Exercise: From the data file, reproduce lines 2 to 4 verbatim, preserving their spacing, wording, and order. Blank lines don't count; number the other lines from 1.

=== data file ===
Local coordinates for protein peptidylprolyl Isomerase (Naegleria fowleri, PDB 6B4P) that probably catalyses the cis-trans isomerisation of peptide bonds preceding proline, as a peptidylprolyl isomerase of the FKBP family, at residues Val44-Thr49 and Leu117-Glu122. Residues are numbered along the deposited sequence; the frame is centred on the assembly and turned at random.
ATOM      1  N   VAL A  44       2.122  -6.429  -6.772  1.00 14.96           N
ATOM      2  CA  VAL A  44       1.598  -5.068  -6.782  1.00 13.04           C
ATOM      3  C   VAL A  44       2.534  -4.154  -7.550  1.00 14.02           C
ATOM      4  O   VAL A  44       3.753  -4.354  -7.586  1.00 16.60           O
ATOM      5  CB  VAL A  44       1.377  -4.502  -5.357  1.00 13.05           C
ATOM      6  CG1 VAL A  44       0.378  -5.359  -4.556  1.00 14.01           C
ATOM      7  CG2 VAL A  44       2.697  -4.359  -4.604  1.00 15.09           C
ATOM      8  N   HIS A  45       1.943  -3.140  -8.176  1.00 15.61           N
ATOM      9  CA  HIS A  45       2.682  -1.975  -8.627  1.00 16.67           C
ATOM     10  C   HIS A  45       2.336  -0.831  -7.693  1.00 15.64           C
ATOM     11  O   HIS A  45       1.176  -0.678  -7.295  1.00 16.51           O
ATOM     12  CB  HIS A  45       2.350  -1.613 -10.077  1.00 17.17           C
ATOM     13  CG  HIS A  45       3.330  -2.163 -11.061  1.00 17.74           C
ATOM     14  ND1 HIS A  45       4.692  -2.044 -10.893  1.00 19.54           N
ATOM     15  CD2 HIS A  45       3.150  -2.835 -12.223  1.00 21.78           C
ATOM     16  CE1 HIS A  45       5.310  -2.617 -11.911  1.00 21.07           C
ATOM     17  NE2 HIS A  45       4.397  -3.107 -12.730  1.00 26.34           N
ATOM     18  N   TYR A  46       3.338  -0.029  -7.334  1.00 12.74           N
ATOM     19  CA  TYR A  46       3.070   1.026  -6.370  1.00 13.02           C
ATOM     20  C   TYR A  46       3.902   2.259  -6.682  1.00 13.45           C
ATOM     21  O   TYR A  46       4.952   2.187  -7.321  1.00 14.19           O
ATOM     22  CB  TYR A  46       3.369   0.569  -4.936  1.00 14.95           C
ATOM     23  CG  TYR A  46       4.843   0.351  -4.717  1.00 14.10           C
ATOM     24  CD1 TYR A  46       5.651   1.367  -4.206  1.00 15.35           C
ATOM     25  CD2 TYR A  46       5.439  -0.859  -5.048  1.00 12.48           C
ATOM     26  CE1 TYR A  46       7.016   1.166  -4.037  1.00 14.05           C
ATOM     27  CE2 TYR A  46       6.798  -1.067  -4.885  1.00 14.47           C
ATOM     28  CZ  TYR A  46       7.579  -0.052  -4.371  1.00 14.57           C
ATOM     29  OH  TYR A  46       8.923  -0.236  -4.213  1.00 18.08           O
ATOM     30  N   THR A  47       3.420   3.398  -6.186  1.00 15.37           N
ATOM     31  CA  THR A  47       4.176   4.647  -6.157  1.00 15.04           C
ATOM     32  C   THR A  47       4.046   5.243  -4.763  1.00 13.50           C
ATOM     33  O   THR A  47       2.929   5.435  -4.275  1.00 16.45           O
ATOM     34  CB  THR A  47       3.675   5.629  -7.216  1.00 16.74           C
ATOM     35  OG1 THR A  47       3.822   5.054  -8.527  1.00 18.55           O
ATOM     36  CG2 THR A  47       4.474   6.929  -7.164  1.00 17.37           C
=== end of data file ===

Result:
ATOM      1  N   VAL A  44       2.122  -6.429  -6.772  1.00 14.96           N
ATOM      2  CA  VAL A  44       1.598  -5.068  -6.782  1.00 13.04           C
ATOM      3  C   VAL A  44       2.534  -4.154  -7.550  1.00 14.02           C